November 19, 2012 1:37 pm

Australia makes housing growth a priority

Just outside the small town of Branxton work will shortly begin on a big new construction project.

Called Huntlee it will be the first town in New South Wales, for almost 50 years. It promises 7,500 new homes and a 200 hectare town centre that developer LWP Property Group hopes will create thousands of permanent jobs.

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Huntlee and other “new town” developments such Oran Park Town in Sydney’s southwest are important because policymakers are looking for a pick-up in construction to take up the slack as Australia’s resource investment boom slows.

Growth in the housing market is seen by the Treasury as a “natural” and “desirable” development. This is because new home building has struggled to keep pace with population growth, largely rising because of immigration. According to analysts at ANZ, new housing completions have dipped below the long-term average of 150,000 a year.

In spite of this, Australia’s notoriously high house prices have been soft over the past year, particularly in locations such as the Gold Coast where large numbers of investment apartments were built.

Recent home financing data show demand is growing but many people are sceptical that housing starts will rise significantly even though interest rates have been lowered by 1.25 per cent since November 2011.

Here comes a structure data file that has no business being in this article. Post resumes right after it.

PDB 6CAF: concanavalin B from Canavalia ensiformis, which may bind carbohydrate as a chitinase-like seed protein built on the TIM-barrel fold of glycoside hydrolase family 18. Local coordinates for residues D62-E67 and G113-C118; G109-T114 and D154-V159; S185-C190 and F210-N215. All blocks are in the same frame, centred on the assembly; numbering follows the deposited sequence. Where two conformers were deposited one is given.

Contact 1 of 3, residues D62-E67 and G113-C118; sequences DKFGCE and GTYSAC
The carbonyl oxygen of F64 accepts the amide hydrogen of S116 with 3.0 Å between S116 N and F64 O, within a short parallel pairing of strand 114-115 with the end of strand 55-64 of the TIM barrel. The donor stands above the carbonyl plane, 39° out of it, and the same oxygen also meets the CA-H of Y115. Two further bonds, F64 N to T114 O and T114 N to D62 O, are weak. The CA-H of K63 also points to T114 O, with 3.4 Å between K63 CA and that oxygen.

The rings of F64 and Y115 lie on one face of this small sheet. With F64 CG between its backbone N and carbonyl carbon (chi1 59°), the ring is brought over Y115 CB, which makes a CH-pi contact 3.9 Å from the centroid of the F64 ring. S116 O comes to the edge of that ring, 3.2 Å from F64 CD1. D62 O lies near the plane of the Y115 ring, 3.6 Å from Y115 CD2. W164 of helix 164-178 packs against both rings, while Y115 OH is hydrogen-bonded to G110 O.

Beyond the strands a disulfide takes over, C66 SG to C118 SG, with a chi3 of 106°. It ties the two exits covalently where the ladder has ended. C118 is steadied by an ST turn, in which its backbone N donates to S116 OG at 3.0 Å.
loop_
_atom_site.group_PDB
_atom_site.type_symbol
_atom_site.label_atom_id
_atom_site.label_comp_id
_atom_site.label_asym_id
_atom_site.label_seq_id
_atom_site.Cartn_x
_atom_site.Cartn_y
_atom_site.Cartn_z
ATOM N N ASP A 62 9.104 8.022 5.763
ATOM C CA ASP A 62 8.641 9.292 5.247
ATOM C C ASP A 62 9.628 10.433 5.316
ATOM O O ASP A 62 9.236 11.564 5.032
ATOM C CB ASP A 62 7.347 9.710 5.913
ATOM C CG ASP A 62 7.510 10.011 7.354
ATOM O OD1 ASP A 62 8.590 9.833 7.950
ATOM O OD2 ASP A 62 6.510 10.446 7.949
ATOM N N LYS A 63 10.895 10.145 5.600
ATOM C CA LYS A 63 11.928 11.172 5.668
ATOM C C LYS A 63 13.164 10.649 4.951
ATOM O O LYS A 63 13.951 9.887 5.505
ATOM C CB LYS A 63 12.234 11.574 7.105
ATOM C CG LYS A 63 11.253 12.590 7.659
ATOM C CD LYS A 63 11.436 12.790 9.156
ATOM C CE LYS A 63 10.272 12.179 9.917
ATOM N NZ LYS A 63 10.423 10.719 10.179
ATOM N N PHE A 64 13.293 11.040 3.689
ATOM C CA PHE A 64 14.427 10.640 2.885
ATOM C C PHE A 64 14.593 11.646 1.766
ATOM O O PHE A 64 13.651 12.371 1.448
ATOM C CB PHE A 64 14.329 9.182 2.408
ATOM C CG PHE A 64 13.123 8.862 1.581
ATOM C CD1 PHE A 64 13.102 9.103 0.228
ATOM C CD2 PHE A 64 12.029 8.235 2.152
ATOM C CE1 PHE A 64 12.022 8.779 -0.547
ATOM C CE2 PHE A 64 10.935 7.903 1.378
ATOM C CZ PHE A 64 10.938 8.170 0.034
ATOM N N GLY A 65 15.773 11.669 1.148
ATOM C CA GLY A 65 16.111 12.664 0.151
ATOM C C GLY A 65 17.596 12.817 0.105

Planning restrictions, debt-laden households and a squeeze on developer margins because of changes to the provision and funding of infrastructure, all weigh against a rise in property building. Indeed, the Reserve Bank of Australia is only forecasting a “modest pick-up” in dwelling investment in the medium term.

Danny Murphy, LWP’s managing director, says it will have taken the company seven years to get approval for the first 2,000 lots at Huntlee if, as he expects, they are signed off early next year.

“It shouldn’t take this long for a project like Huntlee that has state significance. The approvals process is so cumbersome,” he says.

“The government’s lower Hunter Valley strategy sees a need for 115,000 new homes over the next 25 years. That’s 4,000 to 5,000 homes a year.” But he estimates the annual rate of construction in the Hunter Valley over the past five years has been 3,000 to 3,500 homes.

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